About half a decade ago, Samsung was just another name in the crowd when it came to mobile phones. Nokia’s dominance knew no bounds, which made it difficult for other manufacturers to be heard in this cut-throat segment. Fast forward to 2010, and the tables had turned with Samsung emerging as the new superpower in the mobile space. Apple’s gamble with the iPad paid off well and since then no one has been able to really tap that success. Google seems to finally be getting their act together with the Honeycomb 3.1, and all that’s needed is some well-designed hardware to complement it.
So far we’ve seen Acer and Motorola’s attempt at a tablet, but none of them really grabbed our attention. Samsung’s Tab 750 or 10.1, as it's known internationally, had a very rocky start. With Apple slapping copyright infringement notices for ‘impersonating’ the iPad’s design and banning sales from certain countries, could it be possible that the company saw the Tab 750 as a real threat? That’s what we are about to find out.
Design and Build
As soon as you unbox it, the lightweight and slim profile will put a big smile on your face. The Tab 750 is the slimmest 10.1-inch tablet in the market and the lightest as well at just 565g. Despite the low profile, it doesn’t feel like a cheap toy in anyway. Samsung have achieved this by using plastic for the chassis instead of aluminium. Now, before you cringe at that thought, it’s a very high quality plastic that doesn’t creak if you apply pressure. It has a good finish as well as all the ports and buttons line-up perfectly in their grooves. The glossy screen features an 800 x 1280 pixel resolution and Samsung have used a PLS TFT display with Gorilla Glass to make it scratch-resistant.
Feels really good in your hand
The power and volume rocker buttons have good feedback and you can easily find them even in the dark. There’s also a 3.5mm headphone jack and a slot for the 3G SIM card. The Galaxy Tab 750 comes with stereo speakers that are placed on either sides in landscape mode. This makes sense, since when you watch a video, you get a proper stereo sound. Down below, we have a very iPod’ish 30-pin connector for charging and transferring data. Not sure what made them go with this, rather than a standard microUSB port. Notice that there’s no memory expansion option, so you’re limited to the built-in storage, which is 16GB. The rear portion has a 3MP auto-focus camera with a single LED flash.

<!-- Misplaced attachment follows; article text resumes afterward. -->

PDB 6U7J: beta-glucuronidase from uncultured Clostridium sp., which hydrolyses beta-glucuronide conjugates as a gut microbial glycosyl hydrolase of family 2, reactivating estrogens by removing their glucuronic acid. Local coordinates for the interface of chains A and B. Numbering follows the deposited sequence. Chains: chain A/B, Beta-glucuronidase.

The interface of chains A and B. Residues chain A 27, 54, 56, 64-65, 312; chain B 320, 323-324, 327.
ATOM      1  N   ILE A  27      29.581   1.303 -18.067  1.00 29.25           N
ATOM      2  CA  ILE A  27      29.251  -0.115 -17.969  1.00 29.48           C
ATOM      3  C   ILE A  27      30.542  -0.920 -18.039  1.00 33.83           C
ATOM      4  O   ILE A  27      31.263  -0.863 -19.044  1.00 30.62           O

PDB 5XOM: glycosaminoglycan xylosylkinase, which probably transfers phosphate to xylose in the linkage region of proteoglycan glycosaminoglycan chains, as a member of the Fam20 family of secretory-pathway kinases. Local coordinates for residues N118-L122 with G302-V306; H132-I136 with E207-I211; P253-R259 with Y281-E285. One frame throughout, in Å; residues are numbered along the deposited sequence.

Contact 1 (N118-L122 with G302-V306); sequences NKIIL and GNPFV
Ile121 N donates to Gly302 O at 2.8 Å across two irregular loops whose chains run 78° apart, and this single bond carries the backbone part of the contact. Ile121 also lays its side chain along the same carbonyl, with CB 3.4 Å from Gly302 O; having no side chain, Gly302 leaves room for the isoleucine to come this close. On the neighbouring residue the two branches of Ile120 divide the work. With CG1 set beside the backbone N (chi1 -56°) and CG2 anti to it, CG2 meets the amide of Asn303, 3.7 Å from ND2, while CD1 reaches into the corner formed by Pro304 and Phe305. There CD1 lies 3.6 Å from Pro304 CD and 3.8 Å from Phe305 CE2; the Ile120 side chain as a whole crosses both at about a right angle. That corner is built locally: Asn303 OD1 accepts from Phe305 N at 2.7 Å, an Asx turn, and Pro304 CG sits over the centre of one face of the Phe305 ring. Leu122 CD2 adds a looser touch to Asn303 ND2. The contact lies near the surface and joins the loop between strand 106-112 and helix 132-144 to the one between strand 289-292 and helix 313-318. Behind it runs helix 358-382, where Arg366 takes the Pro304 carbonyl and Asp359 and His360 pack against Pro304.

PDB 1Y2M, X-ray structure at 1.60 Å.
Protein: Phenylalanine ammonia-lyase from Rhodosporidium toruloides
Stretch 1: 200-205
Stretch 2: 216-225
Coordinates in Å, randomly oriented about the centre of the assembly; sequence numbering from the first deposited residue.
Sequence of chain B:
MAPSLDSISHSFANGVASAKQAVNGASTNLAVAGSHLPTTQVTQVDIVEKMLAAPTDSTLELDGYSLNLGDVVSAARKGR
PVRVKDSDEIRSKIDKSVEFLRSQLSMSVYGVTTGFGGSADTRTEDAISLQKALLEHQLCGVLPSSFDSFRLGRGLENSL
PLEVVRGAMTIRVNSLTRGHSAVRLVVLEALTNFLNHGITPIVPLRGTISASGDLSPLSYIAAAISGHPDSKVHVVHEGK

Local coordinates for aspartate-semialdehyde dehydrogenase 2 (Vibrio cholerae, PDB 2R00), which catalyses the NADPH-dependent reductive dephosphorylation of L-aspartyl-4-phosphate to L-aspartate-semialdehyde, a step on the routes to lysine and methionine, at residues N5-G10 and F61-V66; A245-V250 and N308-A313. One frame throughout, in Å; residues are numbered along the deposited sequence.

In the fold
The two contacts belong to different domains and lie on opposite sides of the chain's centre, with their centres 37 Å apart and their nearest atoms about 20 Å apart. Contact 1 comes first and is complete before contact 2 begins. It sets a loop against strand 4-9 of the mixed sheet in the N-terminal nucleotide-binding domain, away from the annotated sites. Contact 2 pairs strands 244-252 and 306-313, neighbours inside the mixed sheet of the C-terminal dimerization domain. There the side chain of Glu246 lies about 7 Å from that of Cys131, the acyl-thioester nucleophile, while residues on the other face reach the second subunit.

Looking good in white
The Galaxy Tab 750 is available in white and black trims. In the box, you get the data cable and charger, a handsfree kit (even though there’s no telephony functions), extra ear-tips and a USB Connector for on-the-go functionality.
Samsung has launched the Galaxy Tab 750 with Android Honeycomb 3.1 and has ported their TouchWiz UX UI over as well. This puts it ahead of the curb compared to the Xoom, as far as out-of-the-box functionality is concerned. Where stock Honeycomb is a bit dull and boring even, TouchWiz is a lot more colourful and lively.
The redesigned notification bar is a lot more user friendly
Navigation is quick and painless thanks to the dual-core Nvidia Tegra 2 processor under the hood and 1GB of RAM. Now and then, we did notice some intermittent slowdowns, but nothing a little update can’t fix. AnTuTu gave me an overall score of 4210, while Linpack dished out 20.3 MFLOPS for single-threaded run and 38.1 for the multi-threaded run. The scores are a bit low, since the apps aren’t optimized for Honeycomb 3.1, I think.
Unfortunately, the apps in the dock can't be customized
The TouchWiz UX UI is borrowed from the Galaxy S II, only modified a bit for the larger screen. Samsung has included a bunch of different widgets and wallpapers for you to choose from. You can fine tune the widget by adjusting its size as well. You also get a little icon dock at the bottom, which gives you quick access to Task Manager, Calendar, World Clock, Pen Memo, Calculator and Music. You can access these apps at any time, no matter what you’re doing since the bottom bar is always visible in Honeycomb.
Some new additions to the 'Settings' menu
Samsung has also installed their own icon set and have modified the notification tab, which makes it a lot more user friendly. What used to be tiny toggle switches on the stock Honeycomb for Wi-Fi, Bluetooth, etc. are now bigger and easier to spot. In ‘Settings’, Samsung have added the ability to connect to Kies, their syncing software, via Wi-Fi. There’s a new ‘Mode’ option in the brightness setting, which lets you choose between Dynamic, Standard and Movie. This changes the colour tone of the display. Power saving mode lets you manage the battery life. Finally, we have motion settings that enable cool tricks like tilt zooming.
It’s pretty clear that amongst all the Honeycomb tablets in the market, Samsung has done the best job of customizing it and making it, if anything, better to use.